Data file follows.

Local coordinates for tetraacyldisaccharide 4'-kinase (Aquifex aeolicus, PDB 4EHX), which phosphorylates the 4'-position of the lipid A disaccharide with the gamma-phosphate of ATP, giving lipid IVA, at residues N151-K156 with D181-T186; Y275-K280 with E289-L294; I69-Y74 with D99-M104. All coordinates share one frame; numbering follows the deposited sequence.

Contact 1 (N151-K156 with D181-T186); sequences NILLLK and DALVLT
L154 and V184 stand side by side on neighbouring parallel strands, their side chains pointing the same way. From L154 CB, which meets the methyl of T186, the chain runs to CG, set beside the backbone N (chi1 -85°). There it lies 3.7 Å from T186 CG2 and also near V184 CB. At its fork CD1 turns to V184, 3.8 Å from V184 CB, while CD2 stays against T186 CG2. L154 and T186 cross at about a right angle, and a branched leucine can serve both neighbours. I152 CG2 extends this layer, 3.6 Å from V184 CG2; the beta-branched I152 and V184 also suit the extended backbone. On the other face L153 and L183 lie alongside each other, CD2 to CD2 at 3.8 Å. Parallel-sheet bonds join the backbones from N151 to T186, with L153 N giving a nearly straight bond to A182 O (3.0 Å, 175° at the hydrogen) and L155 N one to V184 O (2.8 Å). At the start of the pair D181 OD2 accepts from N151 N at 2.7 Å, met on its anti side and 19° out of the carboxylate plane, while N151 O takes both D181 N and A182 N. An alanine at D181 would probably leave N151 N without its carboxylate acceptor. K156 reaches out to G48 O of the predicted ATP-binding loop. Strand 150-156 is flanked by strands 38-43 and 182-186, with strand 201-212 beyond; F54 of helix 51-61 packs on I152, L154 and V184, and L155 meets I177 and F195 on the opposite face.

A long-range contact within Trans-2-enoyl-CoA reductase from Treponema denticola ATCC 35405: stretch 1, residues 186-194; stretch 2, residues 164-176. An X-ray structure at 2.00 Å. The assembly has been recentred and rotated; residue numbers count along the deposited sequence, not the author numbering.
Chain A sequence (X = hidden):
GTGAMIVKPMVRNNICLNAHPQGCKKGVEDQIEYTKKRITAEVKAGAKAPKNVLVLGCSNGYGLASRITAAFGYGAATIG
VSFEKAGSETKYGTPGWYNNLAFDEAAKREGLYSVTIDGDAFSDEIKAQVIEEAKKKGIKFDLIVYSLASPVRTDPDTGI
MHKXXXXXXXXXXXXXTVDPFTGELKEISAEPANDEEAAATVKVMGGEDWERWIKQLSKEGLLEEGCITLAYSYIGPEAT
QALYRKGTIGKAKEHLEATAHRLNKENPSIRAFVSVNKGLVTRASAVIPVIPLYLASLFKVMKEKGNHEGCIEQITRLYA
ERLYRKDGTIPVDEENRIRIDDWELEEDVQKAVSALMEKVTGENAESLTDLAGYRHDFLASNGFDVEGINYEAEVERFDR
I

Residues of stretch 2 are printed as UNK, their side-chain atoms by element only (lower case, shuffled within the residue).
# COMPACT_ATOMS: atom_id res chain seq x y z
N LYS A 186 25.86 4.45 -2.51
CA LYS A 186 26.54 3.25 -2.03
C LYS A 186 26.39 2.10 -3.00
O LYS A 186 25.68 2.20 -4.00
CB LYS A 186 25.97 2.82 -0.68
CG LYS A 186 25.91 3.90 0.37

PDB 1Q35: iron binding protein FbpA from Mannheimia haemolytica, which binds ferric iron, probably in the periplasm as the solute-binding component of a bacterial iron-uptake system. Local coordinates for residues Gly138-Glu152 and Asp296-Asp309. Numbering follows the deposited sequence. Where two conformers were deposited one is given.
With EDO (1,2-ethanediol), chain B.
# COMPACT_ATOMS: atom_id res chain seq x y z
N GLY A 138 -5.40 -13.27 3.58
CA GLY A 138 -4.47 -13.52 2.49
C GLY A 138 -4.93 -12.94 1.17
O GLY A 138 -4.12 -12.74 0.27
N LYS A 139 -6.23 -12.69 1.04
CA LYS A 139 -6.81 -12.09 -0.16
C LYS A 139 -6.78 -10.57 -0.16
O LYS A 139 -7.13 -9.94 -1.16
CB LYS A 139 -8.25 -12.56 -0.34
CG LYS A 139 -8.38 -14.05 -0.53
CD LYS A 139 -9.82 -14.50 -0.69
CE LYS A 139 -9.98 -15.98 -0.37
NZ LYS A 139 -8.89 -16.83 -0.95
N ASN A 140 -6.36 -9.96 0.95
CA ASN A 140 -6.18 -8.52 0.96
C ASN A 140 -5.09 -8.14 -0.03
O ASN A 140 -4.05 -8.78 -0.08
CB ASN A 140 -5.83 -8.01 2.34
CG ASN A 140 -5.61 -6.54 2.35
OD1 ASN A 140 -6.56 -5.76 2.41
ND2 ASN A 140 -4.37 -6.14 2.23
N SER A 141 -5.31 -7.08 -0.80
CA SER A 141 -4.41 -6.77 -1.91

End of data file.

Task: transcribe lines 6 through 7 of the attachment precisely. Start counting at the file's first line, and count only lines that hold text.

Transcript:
GTGAMIVKPMVRNNICLNAHPQGCKKGVEDQIEYTKKRITAEVKAGAKAPKNVLVLGCSNGYGLASRITAAFGYGAATIG
VSFEKAGSETKYGTPGWYNNLAFDEAAKREGLYSVTIDGDAFSDEIKAQVIEEAKKKGIKFDLIVYSLASPVRTDPDTGI